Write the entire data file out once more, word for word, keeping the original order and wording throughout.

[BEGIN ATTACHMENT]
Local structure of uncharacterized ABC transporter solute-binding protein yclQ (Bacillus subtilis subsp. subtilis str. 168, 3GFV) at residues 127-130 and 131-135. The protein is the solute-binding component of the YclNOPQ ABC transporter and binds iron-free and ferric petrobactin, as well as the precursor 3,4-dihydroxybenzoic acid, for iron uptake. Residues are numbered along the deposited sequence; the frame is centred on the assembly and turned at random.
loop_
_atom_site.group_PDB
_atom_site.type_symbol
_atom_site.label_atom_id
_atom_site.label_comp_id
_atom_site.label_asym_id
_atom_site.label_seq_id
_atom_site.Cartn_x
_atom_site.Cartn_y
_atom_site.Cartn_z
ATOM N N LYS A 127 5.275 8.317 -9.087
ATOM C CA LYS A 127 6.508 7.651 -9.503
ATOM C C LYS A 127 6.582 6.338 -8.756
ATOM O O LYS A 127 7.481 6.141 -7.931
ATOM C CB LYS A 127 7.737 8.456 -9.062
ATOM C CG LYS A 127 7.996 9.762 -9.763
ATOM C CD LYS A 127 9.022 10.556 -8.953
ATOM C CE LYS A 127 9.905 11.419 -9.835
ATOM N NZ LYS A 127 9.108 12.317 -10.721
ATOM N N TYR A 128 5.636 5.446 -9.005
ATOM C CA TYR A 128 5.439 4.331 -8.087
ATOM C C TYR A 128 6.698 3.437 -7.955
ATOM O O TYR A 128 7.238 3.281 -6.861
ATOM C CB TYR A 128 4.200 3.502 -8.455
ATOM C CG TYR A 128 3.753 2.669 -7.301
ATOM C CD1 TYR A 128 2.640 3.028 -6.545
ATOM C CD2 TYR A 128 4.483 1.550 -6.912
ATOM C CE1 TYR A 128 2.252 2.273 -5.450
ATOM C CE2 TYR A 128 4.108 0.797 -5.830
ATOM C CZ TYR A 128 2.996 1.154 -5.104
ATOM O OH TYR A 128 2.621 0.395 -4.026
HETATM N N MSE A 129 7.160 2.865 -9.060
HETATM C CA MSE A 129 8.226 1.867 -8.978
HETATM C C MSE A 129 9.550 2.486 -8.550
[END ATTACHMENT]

Local structure of uncharacterized ABC transporter solute-binding protein yclQ (Bacillus subtilis subsp. subtilis str. 168, 3GFV) at residues 127-130 and 131-135. The protein is the solute-binding component of the YclNOPQ ABC transporter and binds iron-free and ferric petrobactin, as well as the precursor 3,4-dihydroxybenzoic acid, for iron uptake. Residues are numbered along the deposited sequence; the frame is centred on the assembly and turned at random.
loop_
_atom_site.group_PDB
_atom_site.type_symbol
_atom_site.label_atom_id
_atom_site.label_comp_id
_atom_site.label_asym_id
_atom_site.label_seq_id
_atom_site.Cartn_x
_atom_site.Cartn_y
_atom_site.Cartn_z
ATOM N N LYS A 127 5.275 8.317 -9.087
ATOM C CA LYS A 127 6.508 7.651 -9.503
ATOM C C LYS A 127 6.582 6.338 -8.756
ATOM O O LYS A 127 7.481 6.141 -7.931
ATOM C CB LYS A 127 7.737 8.456 -9.062
ATOM C CG LYS A 127 7.996 9.762 -9.763
ATOM C CD LYS A 127 9.022 10.556 -8.953
ATOM C CE LYS A 127 9.905 11.419 -9.835
ATOM N NZ LYS A 127 9.108 12.317 -10.721
ATOM N N TYR A 128 5.636 5.446 -9.005
ATOM C CA TYR A 128 5.439 4.331 -8.087
ATOM C C TYR A 128 6.698 3.437 -7.955
ATOM O O TYR A 128 7.238 3.281 -6.861
ATOM C CB TYR A 128 4.200 3.502 -8.455
ATOM C CG TYR A 128 3.753 2.669 -7.301
ATOM C CD1 TYR A 128 2.640 3.028 -6.545
ATOM C CD2 TYR A 128 4.483 1.550 -6.912
ATOM C CE1 TYR A 128 2.252 2.273 -5.450
ATOM C CE2 TYR A 128 4.108 0.797 -5.830
ATOM C CZ TYR A 128 2.996 1.154 -5.104
ATOM O OH TYR A 128 2.621 0.395 -4.026
HETATM N N MSE A 129 7.160 2.865 -9.060
HETATM C CA MSE A 129 8.226 1.867 -8.978
HETATM C C MSE A 129 9.550 2.486 -8.550